A monument will be erected to memorialize nine dual American-Mexican citizens who died in a hail of gunfire during an ambush along a remote stretch of road near the U.S.-Mexico border, Mexican President Andrés Manuel López Obrador said Sunday.
After a meeting with relatives of the victims in the Nov. 4 killings, López Obrador said an agreement had been reached between municipal officials and officials with the Mexican state of Sonora to build a monument to recognize the tragedy “where these lamentable and painful events took place."
“So that we exalt this, the true solidarity: He who is willing to give his life for another,” the president said during a ceremony.
In remarks to members of the La Mora community, he said the government's priority was to bring the suspected perpetrators to justice. Nine members -- three women and six children -- of the extended LeBarón and Miller families who lived in a faith-based community in the northern Mexico town were shot to death by suspected drug cartel gunmen.
The families are part of a decades-old settlement in Sonora state founded as part of an off-shoot of The Church of Jesus Christ of Latter-day Saints. The victims had dual-U.S.-Mexican citizenship.
“I love this country and it pains me to my soul to think of not being able to live here,” community member Margaret Langford said. “This massacre has left us lost and destroyed. I ask God that it not be what defines our community.”
The victims were traveling in three SUVs on a dirt road in broad daylight when they came under assault from a barrage of gunfire. Several drug cartels operate in the area where the killings took place.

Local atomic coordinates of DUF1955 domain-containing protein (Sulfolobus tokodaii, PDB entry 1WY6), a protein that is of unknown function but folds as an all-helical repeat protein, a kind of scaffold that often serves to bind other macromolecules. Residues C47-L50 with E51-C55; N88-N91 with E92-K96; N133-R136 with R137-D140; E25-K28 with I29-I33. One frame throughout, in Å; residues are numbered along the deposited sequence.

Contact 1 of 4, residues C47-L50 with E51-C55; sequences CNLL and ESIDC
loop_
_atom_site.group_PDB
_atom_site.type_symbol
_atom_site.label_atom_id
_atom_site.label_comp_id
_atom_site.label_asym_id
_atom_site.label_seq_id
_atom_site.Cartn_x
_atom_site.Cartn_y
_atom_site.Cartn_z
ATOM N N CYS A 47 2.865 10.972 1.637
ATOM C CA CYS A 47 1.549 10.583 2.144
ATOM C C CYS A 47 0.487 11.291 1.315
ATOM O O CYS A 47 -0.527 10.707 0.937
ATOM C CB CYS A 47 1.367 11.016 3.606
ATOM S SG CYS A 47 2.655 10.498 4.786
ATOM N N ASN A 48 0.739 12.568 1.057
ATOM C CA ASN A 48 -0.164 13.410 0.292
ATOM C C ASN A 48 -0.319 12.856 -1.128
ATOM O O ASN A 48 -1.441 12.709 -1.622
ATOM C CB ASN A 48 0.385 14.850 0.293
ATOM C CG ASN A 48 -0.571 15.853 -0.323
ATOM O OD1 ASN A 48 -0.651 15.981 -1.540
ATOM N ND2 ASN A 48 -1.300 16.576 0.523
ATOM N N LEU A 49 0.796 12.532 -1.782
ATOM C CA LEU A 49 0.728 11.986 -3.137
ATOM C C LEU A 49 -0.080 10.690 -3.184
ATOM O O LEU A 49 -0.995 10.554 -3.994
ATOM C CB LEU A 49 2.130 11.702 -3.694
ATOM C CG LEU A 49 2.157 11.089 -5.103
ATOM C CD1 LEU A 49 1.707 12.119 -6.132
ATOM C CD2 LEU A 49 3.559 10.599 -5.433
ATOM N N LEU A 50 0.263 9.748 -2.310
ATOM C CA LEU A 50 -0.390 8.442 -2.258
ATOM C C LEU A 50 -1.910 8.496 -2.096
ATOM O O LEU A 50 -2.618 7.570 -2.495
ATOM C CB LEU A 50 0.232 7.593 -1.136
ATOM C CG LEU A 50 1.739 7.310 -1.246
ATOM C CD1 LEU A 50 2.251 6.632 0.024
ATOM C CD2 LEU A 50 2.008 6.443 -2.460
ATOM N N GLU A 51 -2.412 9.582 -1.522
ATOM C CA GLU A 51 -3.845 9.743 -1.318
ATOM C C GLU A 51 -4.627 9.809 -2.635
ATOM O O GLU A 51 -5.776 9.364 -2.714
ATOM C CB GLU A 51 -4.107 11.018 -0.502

Several suspects have been arrested on suspicion of having connections to the attack. One is the police chief of the town of Janos, Chihuahua, who was arrested last month. He reportedly had been on the payroll of the La Linea drug gang, which is allied with the Juarez Cartel.
Mexican prosecutors said they've detained more than 40 suspects, victims' relatives said last week.
López Obrador has come under criticism for not doing more to combat drug cartel violence, which has permeated throughout Mexico. On Sunday, he said his aim is to address the roots of the violence: poverty, inequality and lack of opportunities for young people.
“Deprive the fish of water,” the president said, “so there are no longer young people who want to be cartel killers.”
He promised to meet with family members in two months to give them an in-person update on the investigation into the killings and to return in four to six months to present a plan on regional development, including road improvements.
The Associated Press contributed to this report.